no condemnation – it is clear that this means that we are free from the condemnation of sin, but it also encompasses many aspects of our lives that we may not naturally associate with sin. If we are in Christ Jesus, we are free from all condemnation – including the condemnation in physical pain or illnesses, the condemnation of academic or career failures, the condemnation of marriage difficulties and parenting troubles, the condemnation of being weak, being helpless, being confused, being inadequate.
Having no condemnation makes us freed, but that does mean that it gives us the license to sin. It doesn’t mean that we won’t incur the wrath of God when we sin. Is it a contradiction? No – John Piper puts it this way:
what God wants us to understand from Romans 8:1 when he says through the apostle Paul, “There is therefore now no condemnation for those who are in Christ Jesus,” is that all of God’s condemning wrath and all of his omnipotent opposition against us in our sin has been entirely replaced by almighty mercy and omnipotent assistance. In Christ Jesus God is always for you. Always!
Instead of the anger of a condemning judge, God looks at our sins with the anger of a disciplining father. And when he disciplines us, or when we face sufferings and trials, we need to know that it isn’t a ‘condemn-you-to-the-depths-of-hell’ kind of punishment, but it is out of God’s love and mercy for us, either to discipline us to better ourselves through the adversary, or to spare us from the condemnation of the world.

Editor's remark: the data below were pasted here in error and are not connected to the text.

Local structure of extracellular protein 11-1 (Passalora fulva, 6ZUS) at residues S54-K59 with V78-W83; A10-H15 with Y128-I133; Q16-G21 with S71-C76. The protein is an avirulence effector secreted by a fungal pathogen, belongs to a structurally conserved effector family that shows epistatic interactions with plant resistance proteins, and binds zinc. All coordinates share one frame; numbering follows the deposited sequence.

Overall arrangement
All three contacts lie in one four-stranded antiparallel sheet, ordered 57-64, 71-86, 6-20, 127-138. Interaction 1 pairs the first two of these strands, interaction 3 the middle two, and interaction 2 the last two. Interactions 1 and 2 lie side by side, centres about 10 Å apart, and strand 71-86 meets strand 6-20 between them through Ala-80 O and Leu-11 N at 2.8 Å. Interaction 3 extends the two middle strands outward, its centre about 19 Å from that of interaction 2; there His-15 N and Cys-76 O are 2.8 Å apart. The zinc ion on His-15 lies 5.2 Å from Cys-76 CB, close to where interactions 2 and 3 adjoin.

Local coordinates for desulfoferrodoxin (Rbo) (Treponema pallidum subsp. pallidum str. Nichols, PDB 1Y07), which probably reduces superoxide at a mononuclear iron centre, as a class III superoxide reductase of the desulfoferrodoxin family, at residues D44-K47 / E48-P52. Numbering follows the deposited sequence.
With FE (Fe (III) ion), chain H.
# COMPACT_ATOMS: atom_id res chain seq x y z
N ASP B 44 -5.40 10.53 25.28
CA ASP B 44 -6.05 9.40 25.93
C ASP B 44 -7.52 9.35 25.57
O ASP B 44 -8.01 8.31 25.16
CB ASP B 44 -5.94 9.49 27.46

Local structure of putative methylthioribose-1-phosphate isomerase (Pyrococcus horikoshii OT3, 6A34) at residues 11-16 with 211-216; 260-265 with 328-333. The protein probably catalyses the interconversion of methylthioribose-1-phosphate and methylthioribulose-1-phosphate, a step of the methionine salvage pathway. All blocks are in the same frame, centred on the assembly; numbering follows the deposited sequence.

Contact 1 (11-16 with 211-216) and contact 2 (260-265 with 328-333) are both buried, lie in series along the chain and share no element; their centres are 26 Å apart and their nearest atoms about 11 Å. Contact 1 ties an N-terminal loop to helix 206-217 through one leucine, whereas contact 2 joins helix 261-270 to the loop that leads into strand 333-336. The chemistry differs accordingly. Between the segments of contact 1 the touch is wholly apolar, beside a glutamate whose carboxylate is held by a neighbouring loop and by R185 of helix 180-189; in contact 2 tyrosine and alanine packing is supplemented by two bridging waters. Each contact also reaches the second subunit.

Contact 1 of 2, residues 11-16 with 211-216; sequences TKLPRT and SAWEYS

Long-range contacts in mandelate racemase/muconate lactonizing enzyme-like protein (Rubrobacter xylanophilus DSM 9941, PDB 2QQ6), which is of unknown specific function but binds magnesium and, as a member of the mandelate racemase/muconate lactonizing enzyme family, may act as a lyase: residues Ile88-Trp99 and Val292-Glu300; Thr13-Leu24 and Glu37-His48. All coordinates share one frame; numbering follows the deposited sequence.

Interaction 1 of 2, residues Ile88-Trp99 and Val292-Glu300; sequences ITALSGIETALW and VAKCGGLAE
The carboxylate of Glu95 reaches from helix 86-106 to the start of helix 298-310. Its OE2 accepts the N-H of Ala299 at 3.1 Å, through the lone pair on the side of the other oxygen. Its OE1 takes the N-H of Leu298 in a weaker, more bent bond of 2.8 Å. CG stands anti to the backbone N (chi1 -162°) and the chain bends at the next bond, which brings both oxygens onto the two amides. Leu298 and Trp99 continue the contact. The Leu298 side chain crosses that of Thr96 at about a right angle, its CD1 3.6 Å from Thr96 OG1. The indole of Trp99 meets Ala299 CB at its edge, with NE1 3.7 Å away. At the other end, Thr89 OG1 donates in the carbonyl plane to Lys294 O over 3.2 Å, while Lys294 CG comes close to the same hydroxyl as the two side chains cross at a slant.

Some people quote this verse and run away happily with the idea that God forgives – no strings attached, no limits to the number of times – again and again and without any repercussions. That is, to me, a misinterpretation of the phrase ‘no condemnation’. We still need to face up to our sins and learn from past mistakes, but we no longer need to dwell in past sins or be identified by our past mistakes. The key to this, however, is Christ Jesus. Even before considering condemnation, we need to be in Christ Jesus; then, we will be freed from the chains of condemnation.
Let us not persecute ourselves any longer. Let us not live in guilt. Let us turn to Christ instead.